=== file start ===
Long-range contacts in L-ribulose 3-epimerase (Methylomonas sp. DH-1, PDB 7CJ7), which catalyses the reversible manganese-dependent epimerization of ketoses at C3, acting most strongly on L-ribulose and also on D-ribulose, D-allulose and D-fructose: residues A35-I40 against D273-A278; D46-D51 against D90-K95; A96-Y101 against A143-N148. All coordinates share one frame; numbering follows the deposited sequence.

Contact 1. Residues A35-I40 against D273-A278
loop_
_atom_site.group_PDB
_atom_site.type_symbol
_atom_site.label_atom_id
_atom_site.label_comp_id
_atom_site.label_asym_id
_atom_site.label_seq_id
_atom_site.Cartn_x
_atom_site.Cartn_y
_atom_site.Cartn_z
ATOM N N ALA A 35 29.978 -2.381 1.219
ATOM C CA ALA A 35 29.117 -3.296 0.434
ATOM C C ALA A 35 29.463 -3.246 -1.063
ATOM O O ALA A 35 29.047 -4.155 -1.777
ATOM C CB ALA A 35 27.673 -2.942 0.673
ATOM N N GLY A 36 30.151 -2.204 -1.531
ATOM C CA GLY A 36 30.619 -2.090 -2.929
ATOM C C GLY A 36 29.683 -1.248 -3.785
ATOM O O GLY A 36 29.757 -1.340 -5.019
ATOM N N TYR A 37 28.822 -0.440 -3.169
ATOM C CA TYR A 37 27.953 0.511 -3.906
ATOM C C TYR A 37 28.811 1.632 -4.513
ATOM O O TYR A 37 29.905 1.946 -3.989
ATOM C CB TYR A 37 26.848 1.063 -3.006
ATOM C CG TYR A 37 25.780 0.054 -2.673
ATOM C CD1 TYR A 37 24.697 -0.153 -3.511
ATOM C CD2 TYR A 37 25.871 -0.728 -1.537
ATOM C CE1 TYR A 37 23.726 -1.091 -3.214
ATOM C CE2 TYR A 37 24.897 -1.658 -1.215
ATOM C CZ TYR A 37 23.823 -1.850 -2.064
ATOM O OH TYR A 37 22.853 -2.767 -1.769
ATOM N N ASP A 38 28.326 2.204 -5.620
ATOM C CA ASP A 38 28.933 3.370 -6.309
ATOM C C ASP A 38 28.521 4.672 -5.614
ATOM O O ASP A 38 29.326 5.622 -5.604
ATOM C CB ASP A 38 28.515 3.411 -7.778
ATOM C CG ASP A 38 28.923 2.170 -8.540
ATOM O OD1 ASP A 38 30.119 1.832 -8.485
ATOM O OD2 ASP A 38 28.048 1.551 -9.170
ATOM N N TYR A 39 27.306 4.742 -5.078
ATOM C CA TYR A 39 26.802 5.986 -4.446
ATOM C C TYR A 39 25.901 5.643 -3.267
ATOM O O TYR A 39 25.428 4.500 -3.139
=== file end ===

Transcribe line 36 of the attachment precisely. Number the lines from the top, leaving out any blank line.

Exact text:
ATOM C C ASP A 38 28.521 4.672 -5.614